The phrase ‘Eureka moment’ refers to a moment of sudden, triumphant discovery, inspiration, or insight. It’s not often that we can find a Eureka moment in football, where a manager has an abrupt realization that changes the course of a game, much less so the course of an entire tournament, and ultimately, the course of football history. But on November 26, that moment came for Lionel Scaloni. Argentina had lost their first match to Saudi Arabia and found themselves level with Mexico after 57 minutes when Scaloni brought on Enzo Fernández for Guido Pizarro. Enzo had made just four substitute appearances for Argentina since making his international debut in September, but he would take the opportunity by the scruff of his neck, winning 3 out of 5 ground duels and capping it off with a goal to secure a 2-0 win. From that point on, Enzo never lost his starting spot, even when he scored an own goal against Australia and missed his penalty against the Netherlands – he was simply too good to be dropped. The 21-year-old ran the show in midfield, constantly anticipating danger and launching himself into tackles with the gusto of a player who was born and bred in the physically demanding Argentine Primera División, launching transitions with his eye-of-the-needle passing and impressive decision-making, and keeping possession ticking as the Albiceleste’s deep-lying playmaker. He has become the third player to win the Young Player of the Tournament award and the World Cup in the same year after Pelé (1958) and Kylian Mbappé (2018), and alongside his Benfica teammate Nicolás Otamendi, he has become the first Primeira Liga player to win the World Cup. He has not lost a single match in all competitions since June when he was still at River Plate, and his stellar display in Qatar could see him end his time at Benfica after just six months with Chelsea looming as a potential suitor.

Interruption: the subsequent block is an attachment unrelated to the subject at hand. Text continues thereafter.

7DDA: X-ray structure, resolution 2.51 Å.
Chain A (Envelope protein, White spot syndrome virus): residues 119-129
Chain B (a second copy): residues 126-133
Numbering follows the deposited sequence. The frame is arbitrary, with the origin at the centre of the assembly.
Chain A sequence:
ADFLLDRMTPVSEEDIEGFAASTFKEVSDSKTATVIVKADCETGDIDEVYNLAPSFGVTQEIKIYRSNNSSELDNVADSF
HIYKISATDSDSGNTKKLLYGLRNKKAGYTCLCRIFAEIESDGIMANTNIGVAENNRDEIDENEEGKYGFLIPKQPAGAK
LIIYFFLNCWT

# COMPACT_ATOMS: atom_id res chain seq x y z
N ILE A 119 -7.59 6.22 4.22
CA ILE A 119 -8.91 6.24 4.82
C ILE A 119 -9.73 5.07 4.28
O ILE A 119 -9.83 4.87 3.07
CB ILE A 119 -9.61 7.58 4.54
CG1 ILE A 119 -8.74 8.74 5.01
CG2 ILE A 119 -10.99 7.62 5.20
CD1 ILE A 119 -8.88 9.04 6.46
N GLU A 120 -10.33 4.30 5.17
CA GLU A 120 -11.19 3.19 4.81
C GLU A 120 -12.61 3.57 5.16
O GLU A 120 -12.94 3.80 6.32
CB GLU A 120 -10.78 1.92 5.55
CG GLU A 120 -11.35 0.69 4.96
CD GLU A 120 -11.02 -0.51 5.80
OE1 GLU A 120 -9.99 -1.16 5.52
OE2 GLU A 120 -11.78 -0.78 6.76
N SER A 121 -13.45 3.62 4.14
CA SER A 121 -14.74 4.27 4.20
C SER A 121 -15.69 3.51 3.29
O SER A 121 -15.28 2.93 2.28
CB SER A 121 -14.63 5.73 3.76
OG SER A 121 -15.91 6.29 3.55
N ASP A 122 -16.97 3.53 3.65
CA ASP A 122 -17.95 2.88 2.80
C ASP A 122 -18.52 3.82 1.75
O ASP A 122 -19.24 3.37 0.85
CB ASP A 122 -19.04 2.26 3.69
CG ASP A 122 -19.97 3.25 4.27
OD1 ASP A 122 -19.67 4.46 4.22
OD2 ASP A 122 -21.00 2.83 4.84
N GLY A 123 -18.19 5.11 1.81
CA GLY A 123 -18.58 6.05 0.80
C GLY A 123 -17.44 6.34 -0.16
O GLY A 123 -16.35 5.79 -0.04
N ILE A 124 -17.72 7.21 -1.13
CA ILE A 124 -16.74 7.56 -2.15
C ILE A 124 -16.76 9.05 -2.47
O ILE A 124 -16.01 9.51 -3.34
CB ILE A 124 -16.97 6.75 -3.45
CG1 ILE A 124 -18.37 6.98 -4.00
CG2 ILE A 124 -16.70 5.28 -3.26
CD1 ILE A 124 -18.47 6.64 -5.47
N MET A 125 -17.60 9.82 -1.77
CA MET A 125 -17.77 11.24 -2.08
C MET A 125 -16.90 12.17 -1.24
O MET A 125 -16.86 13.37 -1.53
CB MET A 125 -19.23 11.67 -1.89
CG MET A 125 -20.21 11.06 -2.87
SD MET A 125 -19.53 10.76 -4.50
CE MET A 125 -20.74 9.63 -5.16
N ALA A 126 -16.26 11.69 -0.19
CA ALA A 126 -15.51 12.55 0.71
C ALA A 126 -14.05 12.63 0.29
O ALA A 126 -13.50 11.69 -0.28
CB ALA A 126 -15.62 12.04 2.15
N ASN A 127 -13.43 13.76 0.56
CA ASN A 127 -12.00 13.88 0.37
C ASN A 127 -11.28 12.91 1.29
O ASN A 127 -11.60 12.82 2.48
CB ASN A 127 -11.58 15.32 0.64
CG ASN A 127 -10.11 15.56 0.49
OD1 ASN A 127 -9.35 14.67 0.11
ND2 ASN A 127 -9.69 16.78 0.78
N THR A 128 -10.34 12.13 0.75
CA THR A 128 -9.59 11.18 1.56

Honourable mentions: Luka Modrić, Jude Bellingham, Alexis Mac Allister
CM: Azzedine Ounahi